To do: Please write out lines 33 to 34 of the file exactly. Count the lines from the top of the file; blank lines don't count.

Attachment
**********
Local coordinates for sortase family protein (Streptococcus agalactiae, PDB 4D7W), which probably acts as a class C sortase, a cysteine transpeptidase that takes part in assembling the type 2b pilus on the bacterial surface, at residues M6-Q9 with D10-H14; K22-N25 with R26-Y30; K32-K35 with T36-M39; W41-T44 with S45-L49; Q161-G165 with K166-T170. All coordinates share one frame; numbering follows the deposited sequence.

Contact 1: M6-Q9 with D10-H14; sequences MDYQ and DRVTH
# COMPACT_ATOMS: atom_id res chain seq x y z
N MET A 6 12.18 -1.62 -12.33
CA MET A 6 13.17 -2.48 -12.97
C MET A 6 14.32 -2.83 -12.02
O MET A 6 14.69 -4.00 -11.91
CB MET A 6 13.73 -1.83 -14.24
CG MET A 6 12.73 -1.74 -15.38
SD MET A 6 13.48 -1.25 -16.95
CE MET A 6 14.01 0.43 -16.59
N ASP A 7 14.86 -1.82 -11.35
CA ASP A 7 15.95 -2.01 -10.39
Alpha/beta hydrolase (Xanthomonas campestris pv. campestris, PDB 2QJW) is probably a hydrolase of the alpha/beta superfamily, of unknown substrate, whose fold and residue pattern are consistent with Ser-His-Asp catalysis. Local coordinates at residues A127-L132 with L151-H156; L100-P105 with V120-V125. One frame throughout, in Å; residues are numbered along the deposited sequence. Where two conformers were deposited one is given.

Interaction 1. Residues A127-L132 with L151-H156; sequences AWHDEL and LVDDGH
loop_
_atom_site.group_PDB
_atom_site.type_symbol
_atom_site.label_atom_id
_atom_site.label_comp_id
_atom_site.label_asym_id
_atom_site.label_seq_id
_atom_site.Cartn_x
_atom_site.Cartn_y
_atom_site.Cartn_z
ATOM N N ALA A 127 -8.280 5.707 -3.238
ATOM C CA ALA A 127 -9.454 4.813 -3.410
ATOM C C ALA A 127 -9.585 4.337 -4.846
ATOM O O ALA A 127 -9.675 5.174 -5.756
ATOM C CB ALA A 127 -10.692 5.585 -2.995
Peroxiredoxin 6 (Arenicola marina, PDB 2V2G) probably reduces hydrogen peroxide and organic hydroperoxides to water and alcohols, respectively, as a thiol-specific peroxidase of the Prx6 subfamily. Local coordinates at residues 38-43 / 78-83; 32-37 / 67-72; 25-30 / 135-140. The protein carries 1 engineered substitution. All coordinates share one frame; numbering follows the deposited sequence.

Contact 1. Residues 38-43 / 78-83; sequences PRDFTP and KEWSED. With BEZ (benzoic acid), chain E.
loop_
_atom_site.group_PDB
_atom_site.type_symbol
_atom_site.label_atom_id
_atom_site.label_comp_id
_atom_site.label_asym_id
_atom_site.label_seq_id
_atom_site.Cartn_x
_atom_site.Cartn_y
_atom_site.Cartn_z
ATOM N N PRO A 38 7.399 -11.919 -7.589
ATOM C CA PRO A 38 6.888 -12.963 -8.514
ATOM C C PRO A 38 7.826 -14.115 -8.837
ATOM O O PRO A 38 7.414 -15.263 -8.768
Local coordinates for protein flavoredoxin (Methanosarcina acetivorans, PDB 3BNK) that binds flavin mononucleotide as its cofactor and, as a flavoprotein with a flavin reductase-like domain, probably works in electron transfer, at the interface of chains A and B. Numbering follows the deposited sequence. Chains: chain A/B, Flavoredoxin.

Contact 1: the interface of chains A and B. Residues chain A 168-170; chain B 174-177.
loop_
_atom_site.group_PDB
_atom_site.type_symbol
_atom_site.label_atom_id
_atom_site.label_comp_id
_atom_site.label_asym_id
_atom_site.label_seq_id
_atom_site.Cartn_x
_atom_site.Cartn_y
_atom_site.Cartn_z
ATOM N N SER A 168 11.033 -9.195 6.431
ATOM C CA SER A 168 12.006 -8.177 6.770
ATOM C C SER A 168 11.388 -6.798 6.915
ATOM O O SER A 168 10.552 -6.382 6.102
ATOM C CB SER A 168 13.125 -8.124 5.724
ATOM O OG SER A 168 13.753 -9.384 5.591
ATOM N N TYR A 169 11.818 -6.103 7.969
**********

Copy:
loop_
_atom_site.group_PDB